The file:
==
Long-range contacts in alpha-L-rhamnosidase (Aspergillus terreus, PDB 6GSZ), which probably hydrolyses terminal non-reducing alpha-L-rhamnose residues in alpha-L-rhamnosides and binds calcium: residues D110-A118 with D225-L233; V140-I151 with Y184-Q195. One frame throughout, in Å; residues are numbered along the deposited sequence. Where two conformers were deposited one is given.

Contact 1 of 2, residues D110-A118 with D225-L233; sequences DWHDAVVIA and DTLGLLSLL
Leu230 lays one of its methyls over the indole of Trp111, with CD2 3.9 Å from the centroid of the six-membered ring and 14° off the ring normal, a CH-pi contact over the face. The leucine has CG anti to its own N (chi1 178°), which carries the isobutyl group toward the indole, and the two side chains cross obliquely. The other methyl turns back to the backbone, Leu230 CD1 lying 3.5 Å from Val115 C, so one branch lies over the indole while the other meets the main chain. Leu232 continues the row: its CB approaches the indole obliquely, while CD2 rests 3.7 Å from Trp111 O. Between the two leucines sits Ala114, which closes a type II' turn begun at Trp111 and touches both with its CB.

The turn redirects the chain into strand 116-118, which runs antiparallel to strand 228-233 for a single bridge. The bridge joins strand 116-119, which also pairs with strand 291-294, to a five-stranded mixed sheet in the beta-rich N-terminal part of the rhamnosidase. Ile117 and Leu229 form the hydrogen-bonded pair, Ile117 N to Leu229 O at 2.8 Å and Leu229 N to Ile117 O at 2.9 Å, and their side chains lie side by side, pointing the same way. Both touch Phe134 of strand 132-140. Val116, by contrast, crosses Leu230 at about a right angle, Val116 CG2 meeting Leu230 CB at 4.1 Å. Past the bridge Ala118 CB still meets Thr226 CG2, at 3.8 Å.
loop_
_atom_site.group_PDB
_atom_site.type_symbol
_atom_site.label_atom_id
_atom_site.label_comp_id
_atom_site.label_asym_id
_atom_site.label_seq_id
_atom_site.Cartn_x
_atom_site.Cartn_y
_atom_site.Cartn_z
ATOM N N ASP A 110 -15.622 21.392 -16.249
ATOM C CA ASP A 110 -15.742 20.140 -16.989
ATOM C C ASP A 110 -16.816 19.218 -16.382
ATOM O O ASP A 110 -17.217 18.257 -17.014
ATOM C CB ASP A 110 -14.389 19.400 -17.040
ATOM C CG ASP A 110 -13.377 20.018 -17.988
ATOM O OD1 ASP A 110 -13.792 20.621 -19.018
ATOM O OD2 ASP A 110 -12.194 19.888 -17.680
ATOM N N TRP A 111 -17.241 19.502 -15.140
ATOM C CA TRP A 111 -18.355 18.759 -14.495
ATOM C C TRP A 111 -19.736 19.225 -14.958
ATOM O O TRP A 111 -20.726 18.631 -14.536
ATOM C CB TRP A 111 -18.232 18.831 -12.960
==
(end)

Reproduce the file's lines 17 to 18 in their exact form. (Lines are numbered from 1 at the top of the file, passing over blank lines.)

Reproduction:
ATOM C C ASP A 110 -16.816 19.218 -16.382
ATOM O O ASP A 110 -17.217 18.257 -17.014